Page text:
“This job can be hard, and she's very frank about that,” Smith said. “But she's also positive in what she does, even though it's difficult. She knows that since she was able to do it, and seeing everything I've been able to do, she knows that I will be able to do it as well. That has been really helpful.”

Kim not only feels honored her daughter chose a similar career path as hers, but she also recognizes the value she will bring to the classroom. 

“We are in a very interesting time in public education and we desperately need teachers who understand the current climate and choose to forge ahead anyway,” Kim explained. “As a fellow educator, I am truly grateful for people like her who join our field and bring fresh perspectives and new ideas to the table. As her mother, I couldn't be any more proud of the continued dedication that she has shown towards developing her craft. 

“I have absolutely no doubt that she will move mountains for her students. Their lives will be better because Sydney is willing to walk beside them, helping them achieve their goals and become productive members of our society.”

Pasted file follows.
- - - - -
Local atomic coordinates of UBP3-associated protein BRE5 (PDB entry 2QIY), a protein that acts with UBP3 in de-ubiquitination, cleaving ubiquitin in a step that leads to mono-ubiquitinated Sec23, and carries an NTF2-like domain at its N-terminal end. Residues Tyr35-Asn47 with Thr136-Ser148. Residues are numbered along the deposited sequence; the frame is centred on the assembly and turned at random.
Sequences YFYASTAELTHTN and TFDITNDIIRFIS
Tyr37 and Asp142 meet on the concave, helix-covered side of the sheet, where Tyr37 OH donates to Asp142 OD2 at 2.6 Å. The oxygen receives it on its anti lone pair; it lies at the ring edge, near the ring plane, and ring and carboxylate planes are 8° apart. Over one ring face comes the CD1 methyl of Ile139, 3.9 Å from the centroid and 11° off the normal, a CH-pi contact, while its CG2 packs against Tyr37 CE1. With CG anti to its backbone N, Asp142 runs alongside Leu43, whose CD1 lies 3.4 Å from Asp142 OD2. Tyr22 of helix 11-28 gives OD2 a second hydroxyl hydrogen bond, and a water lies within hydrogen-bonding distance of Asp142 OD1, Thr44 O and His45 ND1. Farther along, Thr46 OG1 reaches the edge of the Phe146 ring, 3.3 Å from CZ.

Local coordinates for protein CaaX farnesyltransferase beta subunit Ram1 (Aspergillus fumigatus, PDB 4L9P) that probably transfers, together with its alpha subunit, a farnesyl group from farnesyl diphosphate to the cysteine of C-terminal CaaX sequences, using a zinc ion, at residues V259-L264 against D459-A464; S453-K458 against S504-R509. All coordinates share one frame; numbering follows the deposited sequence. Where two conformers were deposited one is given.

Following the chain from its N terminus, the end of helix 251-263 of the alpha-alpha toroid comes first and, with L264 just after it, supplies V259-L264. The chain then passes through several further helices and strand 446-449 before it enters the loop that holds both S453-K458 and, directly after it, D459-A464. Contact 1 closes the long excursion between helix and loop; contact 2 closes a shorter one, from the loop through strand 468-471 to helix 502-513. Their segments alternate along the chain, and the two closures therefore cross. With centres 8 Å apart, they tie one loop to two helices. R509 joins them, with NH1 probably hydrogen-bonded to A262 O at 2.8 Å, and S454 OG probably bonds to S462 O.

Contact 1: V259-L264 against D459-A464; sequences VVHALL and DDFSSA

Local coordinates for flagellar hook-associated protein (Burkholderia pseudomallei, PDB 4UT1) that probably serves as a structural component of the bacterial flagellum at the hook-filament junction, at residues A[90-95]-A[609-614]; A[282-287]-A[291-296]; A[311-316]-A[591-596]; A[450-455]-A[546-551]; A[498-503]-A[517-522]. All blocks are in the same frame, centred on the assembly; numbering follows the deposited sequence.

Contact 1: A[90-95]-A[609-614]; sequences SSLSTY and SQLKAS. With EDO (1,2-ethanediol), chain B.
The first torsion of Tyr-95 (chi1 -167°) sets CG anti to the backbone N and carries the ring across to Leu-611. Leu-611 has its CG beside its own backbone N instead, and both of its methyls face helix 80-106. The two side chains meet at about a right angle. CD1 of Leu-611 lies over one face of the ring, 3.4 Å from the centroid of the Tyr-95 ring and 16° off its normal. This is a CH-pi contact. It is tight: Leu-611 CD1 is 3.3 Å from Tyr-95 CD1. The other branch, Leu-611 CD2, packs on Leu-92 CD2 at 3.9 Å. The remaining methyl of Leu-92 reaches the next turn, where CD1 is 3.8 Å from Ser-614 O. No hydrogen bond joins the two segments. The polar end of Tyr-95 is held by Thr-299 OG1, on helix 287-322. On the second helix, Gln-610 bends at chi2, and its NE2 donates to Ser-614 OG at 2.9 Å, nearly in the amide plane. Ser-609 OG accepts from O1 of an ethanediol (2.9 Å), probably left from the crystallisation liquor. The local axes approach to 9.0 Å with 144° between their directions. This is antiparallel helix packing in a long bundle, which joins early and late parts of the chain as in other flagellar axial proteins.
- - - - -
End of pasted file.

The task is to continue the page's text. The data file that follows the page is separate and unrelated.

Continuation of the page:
Training through Texas Tech 

When away from her biggest advocate, Smith has connected with peers through her student involvement in President's Select, Phi Upsilon Omicron Honor Society, Phi Kappa Phi Honor Society and the Human Development and Family Sciences/Early Childhood Education (HDFS/ECE) Ambassadors for the College of Human Sciences – which she serves as president

“Each of these organizations has allowed me to grow not only as a person, but also as a part of the Texas Tech family,” she said. “I have been able to get to know current students, encourage future students, and pay respect to alumni through my time here, and every second of it has been incredibly meaningful and something I will always carry with me.”

Group photo

Smith has further developed as an educator through the TechTeach program in which she has been a student teacher for the past two years at several different schools like Smith Elementary in Lubbock. 

Through her involvement with the HDFS/ECE Ambassadors, she also gained a mentor in Shera Thomas-Jackson, the HDFS undergraduate program director. As head of the HDFS/ECE Ambassadors, Thomas-Jackson met with Smith every week despite her demanding schedule as a student, teacher and leader. 

“Sydney is a high-performing student,” Thomas-Jackson said. “I am constantly in awe of all she takes on and accomplishes with grace. She is truly phenomenal.”